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Methapon khuanpo Empty Methapon khuanpo

Post by methapon on Thu Jun 21, 2018 7:10 pm

Its all about a Moive
On Saturnday I went to cinema with friends. I went there to watch a Hereditary it is a Horror.
Methapon khuanpo 9k=
he scariest thing in “Hereditary,” a movie well supplied with fear, is a noise. It’s the one that you make by flicking your tongue down from the roof of your mouth: klokk. Most of us rarely do this, unless moved by a desire to mimic the hoofbeats of a horse, but Charlie Graham (Milly Shapiro), a non-smiling girl of thirteen, klokks with unnerving frequency. It’s her signature sound, like the bing! emitted by the annoying guy in “Groundhog Day,” and her brother, Peter (Alex Wolff), who’s a few years older than Charlie, hears a klokk in the corner of his bedroom, after dark, even when she’s not there.

Or, at any rate, he thinks he does. Most of the folks in the film, which is written and directed by Ari Aster, don’t quite know what to believe, or how much they should trust their eyes and ears. The children’s mother, Annie (Toni Collette), can’t tell if her own emotions are correct. Her mother just passed away, and Annie is bemused, or half-ashamed, at feeling insufficiently sad. But then, as she admits at the funeral, her mother was a secretive person, possessed of “private rituals.” That phrase echoes around the story like a whisper in a cave. Scene after scene bears the hermetic rigor of a rite, one that outsidersor even other members of the householdmay struggle to understand.

This sense of enclosure, we come to realize, is a female preserve. Annie’s husband, Steve, may have troubles, too (weighty ones, given that he’s played by the eversombre Gabriel Byrne), but, in his case, the movie chooses not to pry. We never find out what he does for a living. Though Peter and his schoolmates observe their own customs, they do so gregariously, ganging together to smoke a bowl. About Charlie and Annie, on the other hand, we learn perhaps more than we would wish. Charlie solemnly scissors the head from a dead pigeonMichael Haneke’s “The White Ribbon” (2009) contains a similar avian outrageand combines odds and ends to make nightmaretinted toys. This charming gift of constructive improvisation is clearly inherited from Annie, who designs doll’s houses, replicating her own experience in miniature. One room, say, features a tiny version of her late mother, dressed in a white gown. Why, she could almost be alive!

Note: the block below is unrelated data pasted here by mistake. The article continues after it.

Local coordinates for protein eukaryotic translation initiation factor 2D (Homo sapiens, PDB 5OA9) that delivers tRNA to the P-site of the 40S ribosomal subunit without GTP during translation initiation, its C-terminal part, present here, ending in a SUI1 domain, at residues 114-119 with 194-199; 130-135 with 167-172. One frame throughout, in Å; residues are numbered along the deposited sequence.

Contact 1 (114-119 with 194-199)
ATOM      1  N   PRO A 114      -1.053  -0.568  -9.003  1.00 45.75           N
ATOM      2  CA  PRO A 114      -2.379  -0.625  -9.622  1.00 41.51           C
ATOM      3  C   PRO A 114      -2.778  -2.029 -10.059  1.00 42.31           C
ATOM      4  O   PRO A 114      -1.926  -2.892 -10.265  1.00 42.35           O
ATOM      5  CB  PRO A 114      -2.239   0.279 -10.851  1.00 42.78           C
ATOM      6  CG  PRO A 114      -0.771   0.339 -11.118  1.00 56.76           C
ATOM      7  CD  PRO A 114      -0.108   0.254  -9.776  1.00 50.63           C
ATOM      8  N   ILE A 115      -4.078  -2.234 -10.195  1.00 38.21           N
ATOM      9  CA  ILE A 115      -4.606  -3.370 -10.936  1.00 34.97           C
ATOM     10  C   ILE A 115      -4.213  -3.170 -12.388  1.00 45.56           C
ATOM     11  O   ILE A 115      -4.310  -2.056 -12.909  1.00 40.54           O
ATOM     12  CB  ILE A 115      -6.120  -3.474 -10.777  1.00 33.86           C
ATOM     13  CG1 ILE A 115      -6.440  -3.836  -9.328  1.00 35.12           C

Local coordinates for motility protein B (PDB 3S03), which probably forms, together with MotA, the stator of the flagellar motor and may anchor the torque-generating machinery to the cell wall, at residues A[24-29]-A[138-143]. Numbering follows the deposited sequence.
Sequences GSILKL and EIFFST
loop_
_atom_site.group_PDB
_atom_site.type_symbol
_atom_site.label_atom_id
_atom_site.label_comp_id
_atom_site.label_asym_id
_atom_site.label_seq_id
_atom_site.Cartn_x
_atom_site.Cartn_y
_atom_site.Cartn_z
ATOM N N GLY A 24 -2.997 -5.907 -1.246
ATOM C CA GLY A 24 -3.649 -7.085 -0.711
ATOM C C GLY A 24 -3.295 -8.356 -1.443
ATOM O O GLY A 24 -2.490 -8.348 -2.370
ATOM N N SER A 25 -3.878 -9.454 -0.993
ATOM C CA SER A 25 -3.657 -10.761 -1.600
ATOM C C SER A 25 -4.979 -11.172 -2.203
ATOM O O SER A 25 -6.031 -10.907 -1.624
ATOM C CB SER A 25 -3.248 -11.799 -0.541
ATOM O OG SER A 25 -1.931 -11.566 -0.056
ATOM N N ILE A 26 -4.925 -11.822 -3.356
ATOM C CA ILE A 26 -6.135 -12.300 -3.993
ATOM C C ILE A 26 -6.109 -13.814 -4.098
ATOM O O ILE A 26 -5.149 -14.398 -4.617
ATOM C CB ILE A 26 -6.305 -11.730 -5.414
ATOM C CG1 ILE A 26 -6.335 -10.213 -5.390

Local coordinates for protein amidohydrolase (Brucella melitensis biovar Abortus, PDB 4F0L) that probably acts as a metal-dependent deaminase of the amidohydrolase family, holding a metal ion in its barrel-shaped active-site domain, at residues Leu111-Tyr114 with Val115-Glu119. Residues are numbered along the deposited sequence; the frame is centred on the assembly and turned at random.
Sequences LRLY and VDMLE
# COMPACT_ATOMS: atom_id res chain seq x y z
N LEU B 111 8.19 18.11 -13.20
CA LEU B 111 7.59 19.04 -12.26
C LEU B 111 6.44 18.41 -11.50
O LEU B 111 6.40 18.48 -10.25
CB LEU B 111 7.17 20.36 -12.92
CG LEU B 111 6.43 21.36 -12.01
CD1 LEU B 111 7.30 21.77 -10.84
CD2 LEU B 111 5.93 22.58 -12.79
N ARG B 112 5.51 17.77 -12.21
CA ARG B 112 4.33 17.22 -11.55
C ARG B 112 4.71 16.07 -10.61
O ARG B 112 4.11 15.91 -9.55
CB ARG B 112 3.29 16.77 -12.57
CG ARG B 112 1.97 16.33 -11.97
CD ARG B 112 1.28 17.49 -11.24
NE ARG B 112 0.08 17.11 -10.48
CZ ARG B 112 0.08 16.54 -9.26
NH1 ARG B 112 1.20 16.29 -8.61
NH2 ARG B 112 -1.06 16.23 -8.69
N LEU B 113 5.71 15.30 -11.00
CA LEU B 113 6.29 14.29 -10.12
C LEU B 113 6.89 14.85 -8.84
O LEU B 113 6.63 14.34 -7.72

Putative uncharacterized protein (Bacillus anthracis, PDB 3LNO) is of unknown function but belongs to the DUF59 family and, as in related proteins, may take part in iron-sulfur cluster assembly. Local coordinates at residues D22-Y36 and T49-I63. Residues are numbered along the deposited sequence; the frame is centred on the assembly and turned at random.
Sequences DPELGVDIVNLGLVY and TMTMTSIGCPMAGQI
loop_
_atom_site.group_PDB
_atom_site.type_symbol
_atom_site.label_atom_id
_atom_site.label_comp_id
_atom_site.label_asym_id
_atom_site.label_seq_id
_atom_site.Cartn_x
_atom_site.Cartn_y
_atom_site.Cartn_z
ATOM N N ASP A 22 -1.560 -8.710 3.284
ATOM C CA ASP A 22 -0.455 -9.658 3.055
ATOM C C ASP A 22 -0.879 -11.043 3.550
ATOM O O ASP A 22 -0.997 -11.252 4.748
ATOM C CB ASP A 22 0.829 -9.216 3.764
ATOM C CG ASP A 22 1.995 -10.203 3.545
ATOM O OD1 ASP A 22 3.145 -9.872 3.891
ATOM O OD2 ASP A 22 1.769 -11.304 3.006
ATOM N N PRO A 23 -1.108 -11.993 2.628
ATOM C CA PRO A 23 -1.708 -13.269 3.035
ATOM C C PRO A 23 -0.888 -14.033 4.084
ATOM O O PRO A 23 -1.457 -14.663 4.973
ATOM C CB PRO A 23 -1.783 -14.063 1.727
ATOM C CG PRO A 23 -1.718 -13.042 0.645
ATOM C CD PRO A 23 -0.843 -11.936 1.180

Annie’s other hobbies include majestic monologues, in which she lays bare the roots of her grievances and griefs. We are no longer used to long speeches in American cinema, but, even when in fashion, their purpose was to rouse or to denouncethink of George C. Scott at the start of “Patton” (1970), or Al Pacino’s belligerent bellowing in “Scent of a Woman” (1992) and “Any Given Sunday” (1999). Annie, by contrast, sounds more like a fugitive from a Bergman film. As she recites her woes in a group-therapy session for the bereaved, or raves with indignation in front of Peter and Steve, tumbling over her words (“All I get back is that fucking face on your face”), the effect verges on the comic, and some of “Hereditary” can best be borne, or relieved, by means of a jittery laugh. The cruellest joke is delivered by the final credits, in which Judy Collins sings Joni Mitchell’s breezy “Both Sides Now”: “So many things I would have done / But clouds got in my way.” Indeed.

Methapon khuanpo M.2/3 no.13
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Methapon khuanpo Empty Re: Methapon khuanpo

Post by Teacher Daniel on Sat Jun 23, 2018 6:45 pm

Copy...

Next time, you may be deducted even -30 points.

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